It would seem that the terms “Market” and “Agreed” value have been around forever. We still get questions and hear stories from potential customers about how their vehicle gets valued by their current insurer. Often the conversation starts quite uptight and defensive from the enquirer’s perspective, but by the time we’ve explained “Club 4X4 Value” to them, the defensiveness turns to disbelief, then ultimately, relief.
We are of course talking here about the value that is assigned to your vehicle – the insured amount. This is the amount that you will get paid if the vehicle is declared a total loss and it is also the amount that repair costs will be compared to in determining a total loss. The insured amount also determines the premium you pay; the higher the amount, the higher the premium.
So what do all these terms mean??
As the name suggests, if you decide to insure your rig for Market Value, you are choosing to have coverage for the price that is dictated by the market. This figure is available through valuation organisations such as Redbook (who we use). The factors that go into Redbook’s determination include age, average kilometres for such a vehicle and what the market is currently paying. Your premium will be set based on what Redbook indicates at the time of your quote, but when it comes to paying a total loss claim, determination of the payout will consider Redbook as well as the general condition of your rig.
Positive: Lower Premium
Negative: Uncertainty around payout for total loss
With an Agreed Value you have the opportunity to nominate a value for your rig between an upper and lower range. This range is dictated by Redbook and as with Market Value is based on age, mileage and what the market is paying at the time.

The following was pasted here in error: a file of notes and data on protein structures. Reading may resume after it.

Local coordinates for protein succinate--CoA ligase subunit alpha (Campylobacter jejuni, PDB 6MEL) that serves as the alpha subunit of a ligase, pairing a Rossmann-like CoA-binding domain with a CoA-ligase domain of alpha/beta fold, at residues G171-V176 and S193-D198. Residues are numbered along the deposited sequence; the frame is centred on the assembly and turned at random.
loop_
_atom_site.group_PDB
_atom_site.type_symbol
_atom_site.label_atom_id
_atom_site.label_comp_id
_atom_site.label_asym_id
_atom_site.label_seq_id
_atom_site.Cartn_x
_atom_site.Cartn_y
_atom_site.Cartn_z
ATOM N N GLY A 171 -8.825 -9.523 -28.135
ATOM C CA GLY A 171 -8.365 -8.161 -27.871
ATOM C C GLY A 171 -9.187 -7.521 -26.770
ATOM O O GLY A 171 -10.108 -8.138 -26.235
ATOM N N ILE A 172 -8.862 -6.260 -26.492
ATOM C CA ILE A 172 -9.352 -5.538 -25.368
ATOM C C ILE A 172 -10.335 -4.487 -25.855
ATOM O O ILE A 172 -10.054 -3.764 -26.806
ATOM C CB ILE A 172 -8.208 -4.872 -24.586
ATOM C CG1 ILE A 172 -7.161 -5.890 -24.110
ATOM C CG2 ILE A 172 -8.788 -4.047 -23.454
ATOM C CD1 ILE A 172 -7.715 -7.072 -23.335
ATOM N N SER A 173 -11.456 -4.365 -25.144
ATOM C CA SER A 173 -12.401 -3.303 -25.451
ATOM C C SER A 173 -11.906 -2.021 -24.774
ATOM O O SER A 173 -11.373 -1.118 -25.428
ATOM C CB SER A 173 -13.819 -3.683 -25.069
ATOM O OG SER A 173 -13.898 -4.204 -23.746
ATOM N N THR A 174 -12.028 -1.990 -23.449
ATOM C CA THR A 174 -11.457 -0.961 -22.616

Agreed Value is just that, agreed. There are many instances where a customer isn’t happy with even the highest number. We had an example yesterday with a customer we were speaking to at the Adelaide show that had a TD42 cab chassis GU – with, get this, 50,000 kms on the dial!!
Don’t forget, if you’re not happy with even the highest number in the range, you can ask for more – this will certainly necessitate detailed photos and other information. The TD42 is a great example why mainstream valuation organisations and the general insurers who rely on them aren’t fit for what we do as enthusiasts. At Club 4X4 we understand and we are happy to take a look to determine if we can in fact do more for you.
Positive: Certainty around your payout for total loss for the term of the policy
Negative: Higher Premium
Club 4X4 Value
One of the key differences with a Club 4X4 Motor Insurance policy is the way we value your rig. Now we do have Market and Agreed value available to set a value for your rig – this is a given. And yes, we will be happy to look at that FJ40 and work with you to give it a realistic value, not what Redbook says. Where things get really interesting for us is what we ask once we have determined the value of the rig itself.
The next question we ask is around the modifications and accessories added to the rig and what they are worth. Now we all know its not hard to spend 5, 10 even 20 thousand dollars adding pieces to a stock fourby to have it more suitable for our needs, so its important to have a good think about it. The value you nominate will then be added to the value of the vehicle for a Club 4X4 Value.
The above graphic displays how it has worked for our own MobileHQGU. Where we selected an agreed value of $42,000 for our 2013 Y61 wagon, then we added $25,000 of accessories and modifications. MobileHQGU is insured for 67,000.
This is not something special you have to beg and plead for, it’s just how we do it, everyday, every quote!
Why would you risk losing such a significant investment? Could you afford to replace your adventure machine if the worst were to happen?